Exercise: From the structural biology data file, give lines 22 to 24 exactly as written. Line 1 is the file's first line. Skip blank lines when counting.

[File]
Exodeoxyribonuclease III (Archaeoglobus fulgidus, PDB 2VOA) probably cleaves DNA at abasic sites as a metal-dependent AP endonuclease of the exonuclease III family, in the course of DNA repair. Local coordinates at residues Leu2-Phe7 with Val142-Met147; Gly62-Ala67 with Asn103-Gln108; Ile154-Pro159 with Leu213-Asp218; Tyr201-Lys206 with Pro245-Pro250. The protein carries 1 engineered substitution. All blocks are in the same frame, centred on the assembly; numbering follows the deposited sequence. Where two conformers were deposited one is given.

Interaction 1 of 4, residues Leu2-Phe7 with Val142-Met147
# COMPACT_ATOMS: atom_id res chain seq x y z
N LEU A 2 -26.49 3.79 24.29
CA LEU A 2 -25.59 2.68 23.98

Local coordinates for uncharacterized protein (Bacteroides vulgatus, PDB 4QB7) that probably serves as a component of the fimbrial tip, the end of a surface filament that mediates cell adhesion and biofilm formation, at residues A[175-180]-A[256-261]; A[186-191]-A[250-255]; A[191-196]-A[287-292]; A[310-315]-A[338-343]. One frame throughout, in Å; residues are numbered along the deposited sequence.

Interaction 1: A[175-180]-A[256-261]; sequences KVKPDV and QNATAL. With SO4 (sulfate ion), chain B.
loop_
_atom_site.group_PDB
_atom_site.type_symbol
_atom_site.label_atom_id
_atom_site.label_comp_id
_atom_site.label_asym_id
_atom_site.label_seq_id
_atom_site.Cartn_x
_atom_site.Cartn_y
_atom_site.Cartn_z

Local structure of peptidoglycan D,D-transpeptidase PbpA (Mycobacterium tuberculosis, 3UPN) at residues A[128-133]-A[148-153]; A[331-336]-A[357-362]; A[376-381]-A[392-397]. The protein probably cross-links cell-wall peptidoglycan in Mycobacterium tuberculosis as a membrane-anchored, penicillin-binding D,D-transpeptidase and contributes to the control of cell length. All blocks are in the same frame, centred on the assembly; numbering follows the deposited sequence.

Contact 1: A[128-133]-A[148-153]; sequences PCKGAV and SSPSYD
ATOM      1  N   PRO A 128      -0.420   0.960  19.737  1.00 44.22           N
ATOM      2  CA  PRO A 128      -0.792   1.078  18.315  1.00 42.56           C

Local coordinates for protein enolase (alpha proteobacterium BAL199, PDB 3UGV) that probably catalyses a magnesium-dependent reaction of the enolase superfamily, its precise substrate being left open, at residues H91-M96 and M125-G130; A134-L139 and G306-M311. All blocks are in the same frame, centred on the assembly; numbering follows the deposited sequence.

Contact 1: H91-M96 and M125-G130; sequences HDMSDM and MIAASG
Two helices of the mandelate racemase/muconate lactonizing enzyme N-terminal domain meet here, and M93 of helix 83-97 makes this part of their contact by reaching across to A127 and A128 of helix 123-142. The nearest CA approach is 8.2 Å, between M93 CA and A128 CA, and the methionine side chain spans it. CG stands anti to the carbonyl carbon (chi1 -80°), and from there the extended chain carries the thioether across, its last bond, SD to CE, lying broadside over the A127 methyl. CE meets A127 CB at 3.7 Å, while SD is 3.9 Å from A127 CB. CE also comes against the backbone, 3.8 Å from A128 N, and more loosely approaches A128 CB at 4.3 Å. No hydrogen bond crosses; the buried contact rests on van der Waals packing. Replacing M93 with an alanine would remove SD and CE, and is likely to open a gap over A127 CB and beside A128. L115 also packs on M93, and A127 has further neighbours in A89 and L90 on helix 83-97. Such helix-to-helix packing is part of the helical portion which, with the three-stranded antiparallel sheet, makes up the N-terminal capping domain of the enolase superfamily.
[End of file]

Local coordinates for protein enolase (alpha proteobacterium BAL199, PDB 3UGV) that probably catalyses a magnesium-dependent reaction of the enolase superfamily, its precise substrate being left open, at residues H91-M96 and M125-G130; A134-L139 and G306-M311. All blocks are in the same frame, centred on the assembly; numbering follows the deposited sequence.

Contact 1: H91-M96 and M125-G130; sequences HDMSDM and MIAASG
Two helices of the mandelate racemase/muconate lactonizing enzyme N-terminal domain meet here, and M93 of helix 83-97 makes this part of their contact by reaching across to A127 and A128 of helix 123-142. The nearest CA approach is 8.2 Å, between M93 CA and A128 CA, and the methionine side chain spans it. CG stands anti to the carbonyl carbon (chi1 -80°), and from there the extended chain carries the thioether across, its last bond, SD to CE, lying broadside over the A127 methyl. CE meets A127 CB at 3.7 Å, while SD is 3.9 Å from A127 CB. CE also comes against the backbone, 3.8 Å from A128 N, and more loosely approaches A128 CB at 4.3 Å. No hydrogen bond crosses; the buried contact rests on van der Waals packing. Replacing M93 with an alanine would remove SD and CE, and is likely to open a gap over A127 CB and beside A128. L115 also packs on M93, and A127 has further neighbours in A89 and L90 on helix 83-97. Such helix-to-helix packing is part of the helical portion which, with the three-stranded antiparallel sheet, makes up the N-terminal capping domain of the enolase superfamily.